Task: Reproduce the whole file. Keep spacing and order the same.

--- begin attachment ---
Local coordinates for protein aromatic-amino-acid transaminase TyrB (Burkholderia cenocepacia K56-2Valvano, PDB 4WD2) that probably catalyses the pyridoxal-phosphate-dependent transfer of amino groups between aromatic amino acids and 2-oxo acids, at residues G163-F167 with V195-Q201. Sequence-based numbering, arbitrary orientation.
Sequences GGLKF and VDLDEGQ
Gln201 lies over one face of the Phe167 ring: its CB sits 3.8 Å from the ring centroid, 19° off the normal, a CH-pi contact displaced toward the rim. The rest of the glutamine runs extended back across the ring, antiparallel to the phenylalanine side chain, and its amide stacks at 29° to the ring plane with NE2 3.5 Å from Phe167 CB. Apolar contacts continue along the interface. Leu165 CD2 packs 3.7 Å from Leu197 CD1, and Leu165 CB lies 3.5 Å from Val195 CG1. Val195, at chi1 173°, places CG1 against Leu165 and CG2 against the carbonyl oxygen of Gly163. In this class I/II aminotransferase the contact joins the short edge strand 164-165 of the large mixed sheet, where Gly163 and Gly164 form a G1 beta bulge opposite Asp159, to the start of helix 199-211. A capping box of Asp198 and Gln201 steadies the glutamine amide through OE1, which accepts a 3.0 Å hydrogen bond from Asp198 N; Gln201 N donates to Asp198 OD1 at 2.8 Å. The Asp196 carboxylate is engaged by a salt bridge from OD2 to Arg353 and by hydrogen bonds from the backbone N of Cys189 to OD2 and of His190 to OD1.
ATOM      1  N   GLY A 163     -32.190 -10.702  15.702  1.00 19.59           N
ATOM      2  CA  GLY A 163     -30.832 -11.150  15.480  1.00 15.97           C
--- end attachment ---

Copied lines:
Local coordinates for protein aromatic-amino-acid transaminase TyrB (Burkholderia cenocepacia K56-2Valvano, PDB 4WD2) that probably catalyses the pyridoxal-phosphate-dependent transfer of amino groups between aromatic amino acids and 2-oxo acids, at residues G163-F167 with V195-Q201. Sequence-based numbering, arbitrary orientation.
Sequences GGLKF and VDLDEGQ
Gln201 lies over one face of the Phe167 ring: its CB sits 3.8 Å from the ring centroid, 19° off the normal, a CH-pi contact displaced toward the rim. The rest of the glutamine runs extended back across the ring, antiparallel to the phenylalanine side chain, and its amide stacks at 29° to the ring plane with NE2 3.5 Å from Phe167 CB. Apolar contacts continue along the interface. Leu165 CD2 packs 3.7 Å from Leu197 CD1, and Leu165 CB lies 3.5 Å from Val195 CG1. Val195, at chi1 173°, places CG1 against Leu165 and CG2 against the carbonyl oxygen of Gly163. In this class I/II aminotransferase the contact joins the short edge strand 164-165 of the large mixed sheet, where Gly163 and Gly164 form a G1 beta bulge opposite Asp159, to the start of helix 199-211. A capping box of Asp198 and Gln201 steadies the glutamine amide through OE1, which accepts a 3.0 Å hydrogen bond from Asp198 N; Gln201 N donates to Asp198 OD1 at 2.8 Å. The Asp196 carboxylate is engaged by a salt bridge from OD2 to Arg353 and by hydrogen bonds from the backbone N of Cys189 to OD2 and of His190 to OD1.
ATOM      1  N   GLY A 163     -32.190 -10.702  15.702  1.00 19.59           N
ATOM      2  CA  GLY A 163     -30.832 -11.150  15.480  1.00 15.97           C